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Managing Long Manuscripts

Make Your Manuscript Work For You!

A manuscript file that is more than a few pages in length can get unwieldy in a hurry. There are some things you can do in setting up your manuscript that will make your life easier, both in the writing and editing process. Consider these tips:

The goal is to help you keep track of what you’re doing and make the finished product as close to perfection as possible.

  • Set your word processor up to insert page numbers right from the beginning. Even if you plan to add running heads with page numbers, you’ll want simple page numbers when you print out drafts for editing.
  • Make use of the heading styles that will also create an actual Table of contents. I find I generate a table of contents fairly often in the writing process – it helps me know where I am and what I need to do next.
  • Although most word processing programs have some sort of book marking system, I find a simple xxx works best for me. When I finish a writing session I add the triple xxx, and then when I come back, I do a quick search and I’m right where I want to be in the next session.
  • If you’re going to have an index, you can start marking the words you want indexed right from the start.

I find it easier to write the book all in one file; if you want to separate files for, maybe, each chapter, develop a file naming procedure that will let you concatenate the book easily.

Graphics & Links in Manuscripts

If your book has lots of illustrations, you'll probably need page layout software to place them exactly. Of course, if you have a publisher, you can leave that to them, just marking where each graphic goes.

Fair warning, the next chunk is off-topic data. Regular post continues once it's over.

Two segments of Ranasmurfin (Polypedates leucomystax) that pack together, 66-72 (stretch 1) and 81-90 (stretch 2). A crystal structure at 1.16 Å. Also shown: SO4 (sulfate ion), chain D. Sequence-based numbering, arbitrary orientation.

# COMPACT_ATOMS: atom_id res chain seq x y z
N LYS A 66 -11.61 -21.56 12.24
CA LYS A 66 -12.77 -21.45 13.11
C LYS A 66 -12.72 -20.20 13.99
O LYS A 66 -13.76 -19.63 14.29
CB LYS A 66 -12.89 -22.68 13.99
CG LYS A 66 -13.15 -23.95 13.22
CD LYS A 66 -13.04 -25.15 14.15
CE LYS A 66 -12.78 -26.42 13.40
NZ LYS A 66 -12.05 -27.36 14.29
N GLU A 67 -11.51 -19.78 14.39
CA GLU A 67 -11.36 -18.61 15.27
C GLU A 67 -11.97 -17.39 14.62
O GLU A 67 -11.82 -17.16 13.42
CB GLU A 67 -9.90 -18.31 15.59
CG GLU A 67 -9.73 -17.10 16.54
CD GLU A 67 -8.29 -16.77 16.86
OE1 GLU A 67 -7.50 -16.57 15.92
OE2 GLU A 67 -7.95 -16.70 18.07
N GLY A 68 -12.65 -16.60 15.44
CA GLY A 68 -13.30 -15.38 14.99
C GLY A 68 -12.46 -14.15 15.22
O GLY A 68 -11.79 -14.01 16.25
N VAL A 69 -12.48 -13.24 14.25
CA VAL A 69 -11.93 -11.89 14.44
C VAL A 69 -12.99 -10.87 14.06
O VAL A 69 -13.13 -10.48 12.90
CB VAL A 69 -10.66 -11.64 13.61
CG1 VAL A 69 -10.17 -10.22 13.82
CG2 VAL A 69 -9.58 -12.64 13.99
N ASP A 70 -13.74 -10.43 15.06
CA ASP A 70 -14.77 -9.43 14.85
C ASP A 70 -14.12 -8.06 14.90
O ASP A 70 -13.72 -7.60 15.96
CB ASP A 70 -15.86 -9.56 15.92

If you're self-publishing and have only a few graphics, your word processing software may be able to handle it. I've done it and it can become a nightmare. The best tip I can give you is keep multiple backups... backing up to two or more files every single time you add a drawing or picture.

eBooks, and edocs let you include live links as well as graphics. You can have a fully illustrated eBook that, if it were a trade book would simply too expensive to produce. You simply insert the drawing, photo or illustrations in your manuscript and when you convert, your pictures are there, in all their glorious color.

The problem with illustrations is they can make your final file huge. You can mitigate this by using compression on your downloadable file, but keep file size in mind and make sure there is a real reason for every graphic.

Word, frankly, doesn’t do a great job with graphics… the file tends to blow up when it gets too large. Unfortunately, it’s impossible to tell what “too large” actually means. In truth, if you want a long manuscript with a lot of graphics, you need some sort of type setting or page layout software.

If you’re going to include  illustrations of one sort or another, you’ll also need to know how to use some sort of image editing program. Expect too, to spend some serious time placing the graphics exactly where you want them. It’s a fiddly process, but worth doing when the graphics serve a purpose.

I use PhotoImpact 10. It’s relatively inexpensive, has enough bells and whistles to handle eBooks, and eBook covers. It can generate graphics for print and makes web graphics a snap.

Write well and often. 

 

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Email Anne: Anne@AboutFreelanceWriting.com

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